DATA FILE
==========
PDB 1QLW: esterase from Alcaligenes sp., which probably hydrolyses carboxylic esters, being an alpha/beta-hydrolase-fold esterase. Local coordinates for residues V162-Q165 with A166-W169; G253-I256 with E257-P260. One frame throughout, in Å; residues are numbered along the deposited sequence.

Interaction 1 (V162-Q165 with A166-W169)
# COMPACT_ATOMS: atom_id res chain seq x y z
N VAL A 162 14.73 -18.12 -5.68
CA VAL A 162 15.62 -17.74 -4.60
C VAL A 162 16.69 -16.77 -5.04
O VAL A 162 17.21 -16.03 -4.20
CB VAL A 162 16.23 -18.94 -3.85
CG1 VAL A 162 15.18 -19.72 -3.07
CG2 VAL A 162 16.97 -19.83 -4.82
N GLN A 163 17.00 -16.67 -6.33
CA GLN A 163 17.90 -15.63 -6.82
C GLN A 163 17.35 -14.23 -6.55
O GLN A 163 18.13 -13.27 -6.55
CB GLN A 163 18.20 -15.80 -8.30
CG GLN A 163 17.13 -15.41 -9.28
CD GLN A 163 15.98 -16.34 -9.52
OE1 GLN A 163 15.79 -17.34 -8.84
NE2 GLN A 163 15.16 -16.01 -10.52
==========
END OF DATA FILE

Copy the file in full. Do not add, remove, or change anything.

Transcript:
PDB 1QLW: esterase from Alcaligenes sp., which probably hydrolyses carboxylic esters, being an alpha/beta-hydrolase-fold esterase. Local coordinates for residues V162-Q165 with A166-W169; G253-I256 with E257-P260. One frame throughout, in Å; residues are numbered along the deposited sequence.

Interaction 1 (V162-Q165 with A166-W169)
# COMPACT_ATOMS: atom_id res chain seq x y z
N VAL A 162 14.73 -18.12 -5.68
CA VAL A 162 15.62 -17.74 -4.60
C VAL A 162 16.69 -16.77 -5.04
O VAL A 162 17.21 -16.03 -4.20
CB VAL A 162 16.23 -18.94 -3.85
CG1 VAL A 162 15.18 -19.72 -3.07
CG2 VAL A 162 16.97 -19.83 -4.82
N GLN A 163 17.00 -16.67 -6.33
CA GLN A 163 17.90 -15.63 -6.82
C GLN A 163 17.35 -14.23 -6.55
O GLN A 163 18.13 -13.27 -6.55
CB GLN A 163 18.20 -15.80 -8.30
CG GLN A 163 17.13 -15.41 -9.28
CD GLN A 163 15.98 -16.34 -9.52
OE1 GLN A 163 15.79 -17.34 -8.84
NE2 GLN A 163 15.16 -16.01 -10.52